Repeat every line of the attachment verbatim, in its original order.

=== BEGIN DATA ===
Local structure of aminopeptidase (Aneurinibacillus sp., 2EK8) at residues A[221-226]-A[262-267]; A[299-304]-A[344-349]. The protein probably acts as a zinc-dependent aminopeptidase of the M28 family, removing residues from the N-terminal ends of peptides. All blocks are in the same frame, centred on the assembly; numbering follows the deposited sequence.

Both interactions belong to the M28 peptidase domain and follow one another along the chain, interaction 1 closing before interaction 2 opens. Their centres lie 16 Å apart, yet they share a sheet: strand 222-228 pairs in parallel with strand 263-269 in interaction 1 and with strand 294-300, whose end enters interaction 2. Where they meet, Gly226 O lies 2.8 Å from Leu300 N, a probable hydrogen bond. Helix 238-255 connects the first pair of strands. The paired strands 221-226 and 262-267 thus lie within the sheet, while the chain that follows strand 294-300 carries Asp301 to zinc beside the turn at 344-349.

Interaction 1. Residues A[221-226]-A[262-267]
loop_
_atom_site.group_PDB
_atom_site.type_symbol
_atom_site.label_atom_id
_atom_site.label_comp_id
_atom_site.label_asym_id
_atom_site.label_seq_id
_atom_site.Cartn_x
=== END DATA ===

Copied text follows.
Local structure of aminopeptidase (Aneurinibacillus sp., 2EK8) at residues A[221-226]-A[262-267]; A[299-304]-A[344-349]. The protein probably acts as a zinc-dependent aminopeptidase of the M28 family, removing residues from the N-terminal ends of peptides. All blocks are in the same frame, centred on the assembly; numbering follows the deposited sequence.

Both interactions belong to the M28 peptidase domain and follow one another along the chain, interaction 1 closing before interaction 2 opens. Their centres lie 16 Å apart, yet they share a sheet: strand 222-228 pairs in parallel with strand 263-269 in interaction 1 and with strand 294-300, whose end enters interaction 2. Where they meet, Gly226 O lies 2.8 Å from Leu300 N, a probable hydrogen bond. Helix 238-255 connects the first pair of strands. The paired strands 221-226 and 262-267 thus lie within the sheet, while the chain that follows strand 294-300 carries Asp301 to zinc beside the turn at 344-349.

Interaction 1. Residues A[221-226]-A[262-267]
loop_
_atom_site.group_PDB
_atom_site.type_symbol
_atom_site.label_atom_id
_atom_site.label_comp_id
_atom_site.label_asym_id
_atom_site.label_seq_id
_atom_site.Cartn_x